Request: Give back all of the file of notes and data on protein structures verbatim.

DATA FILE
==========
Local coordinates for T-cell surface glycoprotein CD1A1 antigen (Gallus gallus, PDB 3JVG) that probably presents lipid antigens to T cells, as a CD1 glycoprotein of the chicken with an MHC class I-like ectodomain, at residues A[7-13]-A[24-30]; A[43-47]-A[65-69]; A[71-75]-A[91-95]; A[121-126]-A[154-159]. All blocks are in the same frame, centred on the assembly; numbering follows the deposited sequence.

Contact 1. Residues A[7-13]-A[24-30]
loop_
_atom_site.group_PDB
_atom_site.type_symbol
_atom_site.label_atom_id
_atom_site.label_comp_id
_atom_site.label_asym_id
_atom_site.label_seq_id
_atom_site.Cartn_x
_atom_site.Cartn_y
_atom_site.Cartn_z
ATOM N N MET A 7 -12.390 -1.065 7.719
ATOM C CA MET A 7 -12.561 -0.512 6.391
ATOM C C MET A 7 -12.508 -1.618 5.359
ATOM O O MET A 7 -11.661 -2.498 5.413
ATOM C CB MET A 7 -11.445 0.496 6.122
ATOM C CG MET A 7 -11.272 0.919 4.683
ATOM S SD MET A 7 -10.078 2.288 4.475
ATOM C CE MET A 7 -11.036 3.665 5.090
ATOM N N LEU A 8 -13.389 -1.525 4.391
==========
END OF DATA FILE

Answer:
Local coordinates for T-cell surface glycoprotein CD1A1 antigen (Gallus gallus, PDB 3JVG) that probably presents lipid antigens to T cells, as a CD1 glycoprotein of the chicken with an MHC class I-like ectodomain, at residues A[7-13]-A[24-30]; A[43-47]-A[65-69]; A[71-75]-A[91-95]; A[121-126]-A[154-159]. All blocks are in the same frame, centred on the assembly; numbering follows the deposited sequence.

Contact 1. Residues A[7-13]-A[24-30]
loop_
_atom_site.group_PDB
_atom_site.type_symbol
_atom_site.label_atom_id
_atom_site.label_comp_id
_atom_site.label_asym_id
_atom_site.label_seq_id
_atom_site.Cartn_x
_atom_site.Cartn_y
_atom_site.Cartn_z
ATOM N N MET A 7 -12.390 -1.065 7.719
ATOM C CA MET A 7 -12.561 -0.512 6.391
ATOM C C MET A 7 -12.508 -1.618 5.359
ATOM O O MET A 7 -11.661 -2.498 5.413
ATOM C CB MET A 7 -11.445 0.496 6.122
ATOM C CG MET A 7 -11.272 0.919 4.683
ATOM S SD MET A 7 -10.078 2.288 4.475
ATOM C CE MET A 7 -11.036 3.665 5.090
ATOM N N LEU A 8 -13.389 -1.525 4.391